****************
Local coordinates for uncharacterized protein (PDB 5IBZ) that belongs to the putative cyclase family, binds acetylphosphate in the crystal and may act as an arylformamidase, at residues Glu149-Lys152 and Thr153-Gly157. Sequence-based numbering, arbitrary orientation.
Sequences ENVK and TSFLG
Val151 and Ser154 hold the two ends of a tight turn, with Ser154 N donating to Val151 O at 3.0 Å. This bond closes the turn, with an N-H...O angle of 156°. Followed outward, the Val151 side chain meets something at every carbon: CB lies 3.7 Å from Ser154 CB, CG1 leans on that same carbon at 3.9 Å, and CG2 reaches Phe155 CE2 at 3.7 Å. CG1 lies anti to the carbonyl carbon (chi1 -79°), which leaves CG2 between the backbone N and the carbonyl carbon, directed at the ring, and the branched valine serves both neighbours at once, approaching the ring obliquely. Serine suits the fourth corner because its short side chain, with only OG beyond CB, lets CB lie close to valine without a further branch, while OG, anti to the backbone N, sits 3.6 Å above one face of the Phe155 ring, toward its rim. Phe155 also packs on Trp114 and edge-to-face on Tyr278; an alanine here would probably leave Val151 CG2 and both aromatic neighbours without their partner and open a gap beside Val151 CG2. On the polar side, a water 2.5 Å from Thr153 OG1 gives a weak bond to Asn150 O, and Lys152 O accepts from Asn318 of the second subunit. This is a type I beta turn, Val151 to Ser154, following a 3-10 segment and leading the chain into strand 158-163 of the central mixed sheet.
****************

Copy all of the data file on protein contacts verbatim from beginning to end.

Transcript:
Local coordinates for uncharacterized protein (PDB 5IBZ) that belongs to the putative cyclase family, binds acetylphosphate in the crystal and may act as an arylformamidase, at residues Glu149-Lys152 and Thr153-Gly157. Sequence-based numbering, arbitrary orientation.
Sequences ENVK and TSFLG
Val151 and Ser154 hold the two ends of a tight turn, with Ser154 N donating to Val151 O at 3.0 Å. This bond closes the turn, with an N-H...O angle of 156°. Followed outward, the Val151 side chain meets something at every carbon: CB lies 3.7 Å from Ser154 CB, CG1 leans on that same carbon at 3.9 Å, and CG2 reaches Phe155 CE2 at 3.7 Å. CG1 lies anti to the carbonyl carbon (chi1 -79°), which leaves CG2 between the backbone N and the carbonyl carbon, directed at the ring, and the branched valine serves both neighbours at once, approaching the ring obliquely. Serine suits the fourth corner because its short side chain, with only OG beyond CB, lets CB lie close to valine without a further branch, while OG, anti to the backbone N, sits 3.6 Å above one face of the Phe155 ring, toward its rim. Phe155 also packs on Trp114 and edge-to-face on Tyr278; an alanine here would probably leave Val151 CG2 and both aromatic neighbours without their partner and open a gap beside Val151 CG2. On the polar side, a water 2.5 Å from Thr153 OG1 gives a weak bond to Asn150 O, and Lys152 O accepts from Asn318 of the second subunit. This is a type I beta turn, Val151 to Ser154, following a 3-10 segment and leading the chain into strand 158-163 of the central mixed sheet.